The selectmen asked Town Administrator Jonathan Butler to prepare a report on parking meters so they have a better understanding of ways to handle an expected increase in traffic downtown.
ADAMS, Mass. — The town has chosen to hire Austin Design Co. to plan a renovation of the library.
Voters previously allocated $75,000 for engineering of a renovation and after three companies submitted proposals, Austin Design Co. of Colrain has been selected. edm Architects and Barry Architects also submitted proposals.
"They came in with a great concept and they have a great portfolio in other towns they've worked with," Town Administrator Jonathan Butler said on Wednesday, adding that the town has not worked with Austin before. "The town is looking at a large investment in the library looking down the road but we have the ball rolling."
The work will get the project to a "shovel ready" state and town officials will seek out funding.
The building upgrade could be eligible for partial funding from the state Historical Commission but without knowing the costs, which Austin will be asked to provide, the town is not sure which funding source would be the best.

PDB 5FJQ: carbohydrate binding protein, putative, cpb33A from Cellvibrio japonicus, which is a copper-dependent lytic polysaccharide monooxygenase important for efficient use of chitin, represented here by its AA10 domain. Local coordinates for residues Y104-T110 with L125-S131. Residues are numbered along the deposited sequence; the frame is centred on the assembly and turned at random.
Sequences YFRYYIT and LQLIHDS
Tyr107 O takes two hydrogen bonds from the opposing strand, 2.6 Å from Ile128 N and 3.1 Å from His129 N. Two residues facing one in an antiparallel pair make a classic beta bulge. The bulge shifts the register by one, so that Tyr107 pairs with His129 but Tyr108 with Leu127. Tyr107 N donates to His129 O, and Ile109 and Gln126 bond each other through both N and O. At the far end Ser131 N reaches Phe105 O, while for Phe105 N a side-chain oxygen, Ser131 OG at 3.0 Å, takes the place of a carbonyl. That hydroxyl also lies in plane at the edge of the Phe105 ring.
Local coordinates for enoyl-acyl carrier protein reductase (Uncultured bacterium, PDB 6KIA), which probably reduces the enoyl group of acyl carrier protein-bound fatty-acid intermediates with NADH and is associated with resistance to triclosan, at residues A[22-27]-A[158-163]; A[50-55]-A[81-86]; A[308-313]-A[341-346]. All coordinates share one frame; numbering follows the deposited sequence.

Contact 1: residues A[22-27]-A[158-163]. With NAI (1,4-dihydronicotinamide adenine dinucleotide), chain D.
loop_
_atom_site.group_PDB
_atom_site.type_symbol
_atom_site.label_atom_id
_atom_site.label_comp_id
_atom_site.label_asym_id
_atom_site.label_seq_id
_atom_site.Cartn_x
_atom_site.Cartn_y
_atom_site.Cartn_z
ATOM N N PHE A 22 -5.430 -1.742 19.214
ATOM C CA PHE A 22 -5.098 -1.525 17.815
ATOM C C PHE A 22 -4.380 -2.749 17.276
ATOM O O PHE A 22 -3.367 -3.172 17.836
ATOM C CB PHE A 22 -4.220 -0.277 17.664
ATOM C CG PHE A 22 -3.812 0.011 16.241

"The building absolutely needs a roofing project and some masonry work," Butler said.
Additionally, the front facade will be eyed for renovation, which continues the town's work to revitalize Park Street.
With the downtown work moving along — with renovations to many Park Street buildings, the opening or soon-to-open new businesses and a takeover of the Adams Visitors Center on Hoosac Street — town officials are expecting eventual increases in traffic. Chairman Arthur "Skip" Harrington wants to get ahead on parking issues that could arise.
Harrington asked that Butler gather information and statistics about the various options for parking — such as mechanical meters, enforcement and ticketing and the more modern kiosk systems. Harrington hopes to get cost estimates on the upkeep of the various options as well as pros and cons.
"I think that we're in a point in our town's history where things are about to moving along quite well with a lot of change coming," Harrington said.
Butler said a detailed report would be beneficial because "it seems like it comes up every year." However, his opinion after looking at it for other projects is that meters are not cost effective.
"The cost is far exceeding the revenues that would come in," Butler said, adding that it is not only paying for an officer to patrol and write tickets but also replacing the meters every 10 years and routine maintenance. The meters are also becoming more technological and updated software also comes at a cost each year, he said.
On Summer Street, the town had previously opted not to install kiosks because of an estimated $11,000 installation fee.